Past as Prologue

Once, not so long ago, Europe saw itself as the Middle East's honest broker, poised between a hard-line United States and an equally intransigent Muslim world. At the same time Russia, once a regional superpower, was... nowhere. While the European Union played mediator in conflicts from Palestine to Iran, Russia contented itself with hawking a few weapons systems and tending its own post-Soviet backyard.

What a difference a couple of years can make. In the wake of Hamas's Palestinian election win and Iranian President Mahmoud Ahmadine-jad's defiance over his country's uranium-enrichment program, Europe is edging ever closer to the tougher stance taken by the United States. Meanwhile, a newly confident Russia has stepped into Europe's shoes as middleman between East and West, reaching out to the region's untouchables--and making it clear that Moscow won't be taking orders from anyone.

Earlier this month, President Vladimir Putin outraged the United States and Israel by inviting the leaders of Hamas to Moscow for talks. "Hamas is in power--this is a fact" was Russian Defense Minister Sergei Ivanov's blunt message. "It came to power as a result of free democratic elections." Moscow has broken ranks with the West in Iran, too. Foreign Minister Sergei Lavrov said that Russia won't--for the time being, at least--back U.N. sanctions against Tehran, even as U.S. Secretary of State Condoleezza Rice complained that Iran is now "in open defiance of the international community." Russia insists instead that the way forward is to persuade Tehran to accept a scheme to enrich its uranium on Russian territory. "No one has the right to deny another country the right to safe atomic power," Russia's atomic-energy chief, Sergei Kiriyenko, recently told NEWSWEEK.

The new assertiveness, analysts say, is part and parcel of Russia's recent muscle-flexing in Eastern Europe. After a winter spent wielding energy as a political weapon against wayward former Soviet states such as Ukraine and Georgia, the Kremlin has now turned its sights to a broader forum. "First Russia went on a counterattack in the former Soviet Union," says analyst Dmitri Trenin of the Carnegie Moscow Center. "Now it is doing the same in the Middle East." Putin gave an important clue to Russia's thinking earlier this month when he described the Hamas victory as "an important setback for American efforts in the Middle East." The implication: America has no infallible monopoly on power and influence, and certainly not at Russia's expense.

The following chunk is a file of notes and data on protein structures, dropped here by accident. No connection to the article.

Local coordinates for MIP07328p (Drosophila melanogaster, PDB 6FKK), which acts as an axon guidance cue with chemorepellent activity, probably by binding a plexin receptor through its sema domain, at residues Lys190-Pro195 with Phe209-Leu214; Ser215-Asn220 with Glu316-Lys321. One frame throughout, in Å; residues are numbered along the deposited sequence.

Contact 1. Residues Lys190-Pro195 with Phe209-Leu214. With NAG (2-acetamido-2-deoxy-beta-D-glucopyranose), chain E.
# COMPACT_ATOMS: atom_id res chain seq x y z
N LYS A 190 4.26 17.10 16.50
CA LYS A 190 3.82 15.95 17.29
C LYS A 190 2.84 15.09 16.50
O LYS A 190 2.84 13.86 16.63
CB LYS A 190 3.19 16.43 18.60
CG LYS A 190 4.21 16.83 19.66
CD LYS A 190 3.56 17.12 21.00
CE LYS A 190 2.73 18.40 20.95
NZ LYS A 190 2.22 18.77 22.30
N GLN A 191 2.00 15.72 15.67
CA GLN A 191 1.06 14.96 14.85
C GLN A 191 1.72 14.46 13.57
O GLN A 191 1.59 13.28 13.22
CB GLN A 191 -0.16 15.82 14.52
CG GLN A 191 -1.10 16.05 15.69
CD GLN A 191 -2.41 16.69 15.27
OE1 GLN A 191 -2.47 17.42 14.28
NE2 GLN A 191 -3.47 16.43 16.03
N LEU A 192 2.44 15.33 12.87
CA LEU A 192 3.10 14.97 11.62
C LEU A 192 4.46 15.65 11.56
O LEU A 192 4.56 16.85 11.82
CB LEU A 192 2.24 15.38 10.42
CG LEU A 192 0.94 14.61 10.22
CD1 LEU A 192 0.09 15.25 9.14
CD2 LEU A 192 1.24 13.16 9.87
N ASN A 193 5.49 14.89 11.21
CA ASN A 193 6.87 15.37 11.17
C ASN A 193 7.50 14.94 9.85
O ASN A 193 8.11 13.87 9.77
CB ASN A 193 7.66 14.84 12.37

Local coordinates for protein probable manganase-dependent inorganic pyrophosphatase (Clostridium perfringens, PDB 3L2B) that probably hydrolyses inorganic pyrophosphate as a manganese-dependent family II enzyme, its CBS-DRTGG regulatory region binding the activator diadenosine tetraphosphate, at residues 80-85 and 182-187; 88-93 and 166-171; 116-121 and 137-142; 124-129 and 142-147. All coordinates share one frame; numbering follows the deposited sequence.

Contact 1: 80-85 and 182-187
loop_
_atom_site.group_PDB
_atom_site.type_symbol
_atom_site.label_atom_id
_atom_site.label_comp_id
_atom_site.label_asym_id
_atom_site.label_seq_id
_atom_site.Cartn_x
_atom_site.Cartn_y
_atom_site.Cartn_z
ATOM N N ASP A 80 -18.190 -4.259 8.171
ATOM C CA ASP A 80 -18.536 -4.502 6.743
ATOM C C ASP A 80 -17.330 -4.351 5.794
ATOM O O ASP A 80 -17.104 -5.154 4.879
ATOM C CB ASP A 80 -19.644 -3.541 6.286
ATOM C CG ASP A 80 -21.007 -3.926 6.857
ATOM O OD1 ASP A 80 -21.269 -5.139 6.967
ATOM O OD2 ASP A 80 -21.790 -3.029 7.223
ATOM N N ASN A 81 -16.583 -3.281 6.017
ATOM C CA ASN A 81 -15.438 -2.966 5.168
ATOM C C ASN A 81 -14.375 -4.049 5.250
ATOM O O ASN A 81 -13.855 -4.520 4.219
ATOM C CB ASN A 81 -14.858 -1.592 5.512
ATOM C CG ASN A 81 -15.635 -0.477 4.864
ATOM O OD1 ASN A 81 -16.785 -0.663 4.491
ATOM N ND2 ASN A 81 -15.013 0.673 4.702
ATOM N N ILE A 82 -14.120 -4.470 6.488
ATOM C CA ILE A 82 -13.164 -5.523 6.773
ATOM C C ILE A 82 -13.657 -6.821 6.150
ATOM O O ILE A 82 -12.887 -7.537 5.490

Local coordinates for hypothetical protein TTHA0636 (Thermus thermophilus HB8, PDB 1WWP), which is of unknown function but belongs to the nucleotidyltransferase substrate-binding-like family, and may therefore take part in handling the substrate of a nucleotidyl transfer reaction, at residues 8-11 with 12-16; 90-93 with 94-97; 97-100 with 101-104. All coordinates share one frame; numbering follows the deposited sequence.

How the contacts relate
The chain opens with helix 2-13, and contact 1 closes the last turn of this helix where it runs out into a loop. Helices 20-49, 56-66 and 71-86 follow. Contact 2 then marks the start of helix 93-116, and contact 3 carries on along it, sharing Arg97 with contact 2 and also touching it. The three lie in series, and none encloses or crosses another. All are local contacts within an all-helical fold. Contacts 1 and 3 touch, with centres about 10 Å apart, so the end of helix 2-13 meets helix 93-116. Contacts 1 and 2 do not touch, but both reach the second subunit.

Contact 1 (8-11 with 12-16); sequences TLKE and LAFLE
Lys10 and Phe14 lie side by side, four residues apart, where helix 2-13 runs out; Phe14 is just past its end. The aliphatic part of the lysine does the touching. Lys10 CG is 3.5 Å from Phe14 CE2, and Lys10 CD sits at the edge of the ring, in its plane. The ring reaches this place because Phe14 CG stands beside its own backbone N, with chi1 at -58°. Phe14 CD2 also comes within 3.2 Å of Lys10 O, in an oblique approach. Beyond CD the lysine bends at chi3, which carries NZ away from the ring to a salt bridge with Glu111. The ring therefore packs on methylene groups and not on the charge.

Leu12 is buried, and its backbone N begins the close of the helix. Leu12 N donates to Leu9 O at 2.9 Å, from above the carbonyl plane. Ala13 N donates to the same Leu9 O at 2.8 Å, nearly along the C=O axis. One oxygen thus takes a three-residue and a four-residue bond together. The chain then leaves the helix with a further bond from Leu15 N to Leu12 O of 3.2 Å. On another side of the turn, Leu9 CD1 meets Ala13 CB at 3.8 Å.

For all the United States' and Israel's indignation at Russia's meddling, there's actually a chance that Moscow may succeed where the others have failed. "Unlike America, Russia is not bound up by legal objections to talking [with Hamas]," says Alexander Kalugin, Russia's special envoy to the Middle East, who met with senior Hamas representatives last week in Ramallah. And what Russia has to say to Hamas doesn't differ much in substance from the message propounded by the other members of the "quartet" of interested parties--the United States, the EU and the United Nations. "Their message will be consistent: that Israel has a right to exist, that previous Palestinian Authority agreements should be honored and that they should renounce violence," says one Western diplomat, speaking on condition of anonymity.

The main problem is that Russia didn't see fit to discuss its initiative with the others. "There was not a lot of advance consultation about the talks," admits the diplomat. For the Kremlin, it seems, the important point is to distance itself from the United States--and to emphasize that Russia is no longer a junior partner in Washington's foreign policy.

The risk is, of course, that Russia's strategy of talking to Hamas could backfire. After all, Russia dubs its own Chechen separatists "terrorists" and complains vociferously when the U.K. and United States offer political asylum to rebel leaders such as Ilyas Akhmadov, a self-styled "ambassador" of independent Chechnya. "If today Moscow talks to Hamas," warns Russia's Chief Rabbi Beryl Lazar, "tomorrow we'll hear demands for talks with [Chechen rebel Shamil] Basayev, the day after tomorrow for talks with Al Qaeda."

And Russia's self-appointed role as honest broker doesn't sit terribly well with its place as a major arms supplier, especially to Iran. Last month Rosvooruzheniye, Russia's giant state-owned arms-export company, announced that Tehran had agreed to spend $1 billion on 30 Tor-M1 air-defense missile systems, capable of protecting a target from up to 48 incoming planes or projectiles to a range of six kilometers. Iran also has a longstanding accord with Moscow for up to $7 billion in conventional arms, including MiG-29 fighters, assistance with Iran's small submarine fleet, BMP-3 armored personnel carriers and landing craft.

The bottom line? Moscow may be broadly cooperative in international efforts to get Iran to cease its uranium- enrichment program--but at the same time, it's providing Iran with the means to defend itself against a possible air raid like the Israeli strike that destroyed Saddam Hussein's French-built Osirak reactor in 1981. In that, Russia's "new" role looks more like that played in the past--less middleman than a check on Washington and the West.